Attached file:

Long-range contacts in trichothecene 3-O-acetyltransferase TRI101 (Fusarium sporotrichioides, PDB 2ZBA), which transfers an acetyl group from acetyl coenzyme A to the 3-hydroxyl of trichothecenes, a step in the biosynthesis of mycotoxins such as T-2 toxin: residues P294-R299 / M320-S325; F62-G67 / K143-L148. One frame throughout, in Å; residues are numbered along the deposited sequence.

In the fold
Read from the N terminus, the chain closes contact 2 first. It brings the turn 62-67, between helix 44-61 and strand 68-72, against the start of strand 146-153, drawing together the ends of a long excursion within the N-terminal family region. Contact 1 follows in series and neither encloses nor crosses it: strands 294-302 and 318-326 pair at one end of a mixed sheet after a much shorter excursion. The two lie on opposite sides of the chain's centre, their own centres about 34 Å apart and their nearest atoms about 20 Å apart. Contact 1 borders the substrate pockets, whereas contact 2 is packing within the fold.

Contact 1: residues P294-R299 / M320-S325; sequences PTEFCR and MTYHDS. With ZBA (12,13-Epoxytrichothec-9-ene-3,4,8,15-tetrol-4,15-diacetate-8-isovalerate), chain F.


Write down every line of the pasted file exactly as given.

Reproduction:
Long-range contacts in trichothecene 3-O-acetyltransferase TRI101 (Fusarium sporotrichioides, PDB 2ZBA), which transfers an acetyl group from acetyl coenzyme A to the 3-hydroxyl of trichothecenes, a step in the biosynthesis of mycotoxins such as T-2 toxin: residues P294-R299 / M320-S325; F62-G67 / K143-L148. One frame throughout, in Å; residues are numbered along the deposited sequence.

In the fold
Read from the N terminus, the chain closes contact 2 first. It brings the turn 62-67, between helix 44-61 and strand 68-72, against the start of strand 146-153, drawing together the ends of a long excursion within the N-terminal family region. Contact 1 follows in series and neither encloses nor crosses it: strands 294-302 and 318-326 pair at one end of a mixed sheet after a much shorter excursion. The two lie on opposite sides of the chain's centre, their own centres about 34 Å apart and their nearest atoms about 20 Å apart. Contact 1 borders the substrate pockets, whereas contact 2 is packing within the fold.

Contact 1: residues P294-R299 / M320-S325; sequences PTEFCR and MTYHDS. With ZBA (12,13-Epoxytrichothec-9-ene-3,4,8,15-tetrol-4,15-diacetate-8-isovalerate), chain F.